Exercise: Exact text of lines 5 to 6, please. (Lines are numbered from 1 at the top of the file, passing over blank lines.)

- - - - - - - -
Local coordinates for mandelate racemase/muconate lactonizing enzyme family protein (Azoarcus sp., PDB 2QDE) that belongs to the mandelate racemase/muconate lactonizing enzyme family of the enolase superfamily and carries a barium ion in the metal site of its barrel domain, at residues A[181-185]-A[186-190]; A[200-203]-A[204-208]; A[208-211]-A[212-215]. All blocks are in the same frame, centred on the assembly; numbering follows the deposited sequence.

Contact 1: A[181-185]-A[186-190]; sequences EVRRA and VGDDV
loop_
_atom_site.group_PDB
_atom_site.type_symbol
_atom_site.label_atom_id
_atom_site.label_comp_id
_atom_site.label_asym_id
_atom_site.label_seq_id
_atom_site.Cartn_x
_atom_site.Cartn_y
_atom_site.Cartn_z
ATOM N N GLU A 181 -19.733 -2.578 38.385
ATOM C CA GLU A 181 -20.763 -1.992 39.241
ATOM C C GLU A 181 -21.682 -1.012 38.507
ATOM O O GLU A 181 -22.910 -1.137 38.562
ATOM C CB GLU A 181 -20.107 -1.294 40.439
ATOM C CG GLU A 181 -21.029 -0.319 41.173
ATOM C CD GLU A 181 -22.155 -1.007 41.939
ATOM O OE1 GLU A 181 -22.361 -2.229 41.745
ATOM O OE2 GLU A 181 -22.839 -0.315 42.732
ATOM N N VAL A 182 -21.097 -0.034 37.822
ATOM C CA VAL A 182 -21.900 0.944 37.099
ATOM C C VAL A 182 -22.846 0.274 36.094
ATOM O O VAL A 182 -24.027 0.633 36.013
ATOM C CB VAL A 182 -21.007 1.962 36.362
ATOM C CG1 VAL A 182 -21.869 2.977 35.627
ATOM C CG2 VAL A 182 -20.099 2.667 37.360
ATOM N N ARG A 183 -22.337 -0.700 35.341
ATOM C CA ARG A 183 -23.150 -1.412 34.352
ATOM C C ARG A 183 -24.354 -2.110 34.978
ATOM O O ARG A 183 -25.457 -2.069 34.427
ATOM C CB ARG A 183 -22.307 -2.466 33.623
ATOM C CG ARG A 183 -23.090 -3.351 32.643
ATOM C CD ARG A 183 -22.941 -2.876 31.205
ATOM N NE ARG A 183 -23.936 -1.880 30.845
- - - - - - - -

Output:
_atom_site.type_symbol
_atom_site.label_atom_id